Huckabee: “Pour the concrete, build the houses”

Remembering Gush Katif


In the shadow of U.S. President Barak Obama’s upcoming visit to Israel, feelings of tension and unified purpose filled the room at the Gush Katif Museum Dinner in Crown Heights Saturday night, as speaker after speaker, recalling the pain of the expulsion of 10,000 Jews from their homes and the destruction of their communities, demanded that it not happen again.

Calling on Americans to send a message to Obama, keynote speaker former Arkansas Governor and 2008 G.O.P. presidential candidate Mike Huckabee declared that they should say, “Mr. President, Americans stand with Israel because they are a mirror image of our freedom and our democracy in this country. And, we suggest that before you make any demands of the Israelis to give anything, you sit down and look the Palestinians in the face and ask them ‘What have they given up?”

He continued, “Rather than say to the Israelis, “Stop building in Judea and Samaria,” I would suggest that you build as rapidly as you can, and as much as you can, and as many houses as you can! And tell the Palestinians that if they don’t like that, the way they can fix it is to sit at the peace table and sign an agreement that they recognize Israel’s right to exist, within the borders that G-d gave them and to exist with safety and security! That, my friends, will probably never happen! So I say, pour the concrete, build the houses and let Israel be strong! That is the message we need to give to the world!”

Close to 500 participants joined at the second annual dinner to support the museum established five years ago by Rabbi Shalom Dov Wolpo to remember and support the expellees from Gush Katif in Gaza and educate visitors to prevent further destruction of Jewish homes. Organizers of the dinner included the International Committee for the Land of Israel, founded by Dr. Joseph Frager, Dr. Paul Brody, Rabbi David Algaze and Odeleya Jacobs, and Helen Freedman, Executive Director of Americans For a Safe Israel (AFSI).

Other speakers included Rabbi Yosef Y. Jacobson, representing the Rabbis of Crown Heights Synagogues, and Mrs. Rivka Goldschmidt, a refugee from Gush Katif. Rabbi Sholom Ber Drizin, philanthropist, Assemblyman Dov Hikind, Rabbi Algaze, Rav of Congregation Havurat Yisrael in Forest Hills, and Helen Freedman were the guests of honor.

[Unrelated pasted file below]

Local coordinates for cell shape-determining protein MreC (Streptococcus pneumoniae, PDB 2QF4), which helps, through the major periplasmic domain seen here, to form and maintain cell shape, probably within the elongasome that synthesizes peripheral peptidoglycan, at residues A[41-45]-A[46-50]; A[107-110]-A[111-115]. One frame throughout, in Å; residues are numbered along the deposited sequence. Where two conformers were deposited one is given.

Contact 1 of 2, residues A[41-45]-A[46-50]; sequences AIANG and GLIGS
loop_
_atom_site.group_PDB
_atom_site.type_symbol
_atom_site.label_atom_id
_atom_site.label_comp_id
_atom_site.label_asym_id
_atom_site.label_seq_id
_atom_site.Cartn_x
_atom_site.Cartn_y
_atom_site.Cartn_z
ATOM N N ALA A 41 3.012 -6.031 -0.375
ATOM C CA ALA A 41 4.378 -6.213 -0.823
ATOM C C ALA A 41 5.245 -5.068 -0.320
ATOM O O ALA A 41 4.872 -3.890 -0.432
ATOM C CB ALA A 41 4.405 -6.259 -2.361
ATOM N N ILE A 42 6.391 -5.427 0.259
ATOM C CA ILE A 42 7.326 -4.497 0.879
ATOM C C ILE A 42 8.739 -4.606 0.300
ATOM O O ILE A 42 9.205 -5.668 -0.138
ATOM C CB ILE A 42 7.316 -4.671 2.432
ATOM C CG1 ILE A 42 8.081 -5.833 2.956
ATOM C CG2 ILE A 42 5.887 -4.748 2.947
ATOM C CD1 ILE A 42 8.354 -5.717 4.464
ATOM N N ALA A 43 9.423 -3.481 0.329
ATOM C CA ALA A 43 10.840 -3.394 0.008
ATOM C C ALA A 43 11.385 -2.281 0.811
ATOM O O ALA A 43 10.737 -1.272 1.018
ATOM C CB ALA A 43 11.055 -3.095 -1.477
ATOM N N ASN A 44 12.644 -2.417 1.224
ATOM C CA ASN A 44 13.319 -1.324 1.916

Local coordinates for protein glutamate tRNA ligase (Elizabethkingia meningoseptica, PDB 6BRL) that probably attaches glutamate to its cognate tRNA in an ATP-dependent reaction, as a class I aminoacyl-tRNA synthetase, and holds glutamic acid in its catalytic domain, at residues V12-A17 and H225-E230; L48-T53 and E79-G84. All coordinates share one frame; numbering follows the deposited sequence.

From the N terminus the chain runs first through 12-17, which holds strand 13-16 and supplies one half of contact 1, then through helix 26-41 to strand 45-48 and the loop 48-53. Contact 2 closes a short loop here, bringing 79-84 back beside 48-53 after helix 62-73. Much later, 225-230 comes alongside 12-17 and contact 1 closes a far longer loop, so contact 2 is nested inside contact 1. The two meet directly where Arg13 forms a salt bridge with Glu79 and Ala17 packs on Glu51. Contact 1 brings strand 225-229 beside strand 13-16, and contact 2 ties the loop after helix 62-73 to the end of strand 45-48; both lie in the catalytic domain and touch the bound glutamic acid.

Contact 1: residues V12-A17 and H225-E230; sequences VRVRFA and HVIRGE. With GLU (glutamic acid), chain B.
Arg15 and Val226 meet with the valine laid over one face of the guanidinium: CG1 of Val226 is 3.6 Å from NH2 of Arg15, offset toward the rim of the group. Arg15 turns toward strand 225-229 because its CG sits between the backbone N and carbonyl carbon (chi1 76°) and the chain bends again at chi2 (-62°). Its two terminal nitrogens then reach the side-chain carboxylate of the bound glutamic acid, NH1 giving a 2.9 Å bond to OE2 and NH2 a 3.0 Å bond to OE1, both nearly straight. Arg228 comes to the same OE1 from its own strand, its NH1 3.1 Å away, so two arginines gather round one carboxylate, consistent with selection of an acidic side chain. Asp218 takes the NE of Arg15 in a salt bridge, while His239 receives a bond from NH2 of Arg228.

In a personal interview and in a speech, Rivka Goldschmidt, recounted meeting and marrying her South African husband Michael and their decision to leave their apartment in the center of Israel for a tiny house in the barren sands of the Gaza Strip.

They took up agriculture and, after various tries, began cultivating and ultimately selling amaryllis bulbs to America. They raised a family, building a comfortable home and a successful business in the tight-knit community of Ganei Tal, in spite of random acts of terrorism by the Arabs in the Gaza Strip. After 28 years of growth, then Prime Minister Ariel Sharon ordered the evacuation of the 10,000 Jews in Gaza and the destruction of the Jewish towns there. “If that was said about any other area (no Jews) the country would be shocked,” said Goldschmidt. “We protested, we prayed, we made a human chain from Gush Katif to the Kotel. It didn’t help. Eventually the day came.” They were told not to raise a hand to the soldiers by the Rabbi of their town, that they are “our brothers and sons, victims of the system.” The day of the evacuation, a group of soldiers materialized between two majestic eucalyptus trees Rivka had planted in her front yard 28 years before. “I was in shock, speechless, I had soft knees. It was frightening. Instead of protecting us it looked like a duel. I thought that the IDF was a symbol of the unity of the people of Israel and their being used to expel us; that is a very bitter feeling.” She pointed to the Second Lebanon War in 2006 as directly connected to the pull out from Gaza in 2005. “When the Arabs see weakness,” she said, “they attack.”